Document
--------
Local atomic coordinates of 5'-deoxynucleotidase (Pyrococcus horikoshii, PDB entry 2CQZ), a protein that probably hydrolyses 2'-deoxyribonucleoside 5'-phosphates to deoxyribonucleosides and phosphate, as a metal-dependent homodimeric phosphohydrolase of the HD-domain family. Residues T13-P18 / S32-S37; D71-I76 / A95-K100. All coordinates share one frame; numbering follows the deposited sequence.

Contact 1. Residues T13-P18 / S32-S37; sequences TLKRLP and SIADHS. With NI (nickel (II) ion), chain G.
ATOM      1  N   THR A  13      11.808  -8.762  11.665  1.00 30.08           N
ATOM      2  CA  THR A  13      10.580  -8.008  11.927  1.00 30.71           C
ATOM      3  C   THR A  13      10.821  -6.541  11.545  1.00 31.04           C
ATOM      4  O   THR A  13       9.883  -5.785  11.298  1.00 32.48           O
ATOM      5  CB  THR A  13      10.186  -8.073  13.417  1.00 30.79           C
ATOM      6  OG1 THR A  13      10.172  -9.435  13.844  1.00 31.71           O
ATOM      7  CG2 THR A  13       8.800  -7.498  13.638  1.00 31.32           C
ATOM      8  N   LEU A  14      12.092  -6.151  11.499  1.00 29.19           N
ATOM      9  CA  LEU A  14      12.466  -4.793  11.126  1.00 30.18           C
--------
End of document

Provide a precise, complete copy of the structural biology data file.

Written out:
Local atomic coordinates of 5'-deoxynucleotidase (Pyrococcus horikoshii, PDB entry 2CQZ), a protein that probably hydrolyses 2'-deoxyribonucleoside 5'-phosphates to deoxyribonucleosides and phosphate, as a metal-dependent homodimeric phosphohydrolase of the HD-domain family. Residues T13-P18 / S32-S37; D71-I76 / A95-K100. All coordinates share one frame; numbering follows the deposited sequence.

Contact 1. Residues T13-P18 / S32-S37; sequences TLKRLP and SIADHS. With NI (nickel (II) ion), chain G.
ATOM      1  N   THR A  13      11.808  -8.762  11.665  1.00 30.08           N
ATOM      2  CA  THR A  13      10.580  -8.008  11.927  1.00 30.71           C
ATOM      3  C   THR A  13      10.821  -6.541  11.545  1.00 31.04           C
ATOM      4  O   THR A  13       9.883  -5.785  11.298  1.00 32.48           O
ATOM      5  CB  THR A  13      10.186  -8.073  13.417  1.00 30.79           C
ATOM      6  OG1 THR A  13      10.172  -9.435  13.844  1.00 31.71           O
ATOM      7  CG2 THR A  13       8.800  -7.498  13.638  1.00 31.32           C
ATOM      8  N   LEU A  14      12.092  -6.151  11.499  1.00 29.19           N
ATOM      9  CA  LEU A  14      12.466  -4.793  11.126  1.00 30.18           C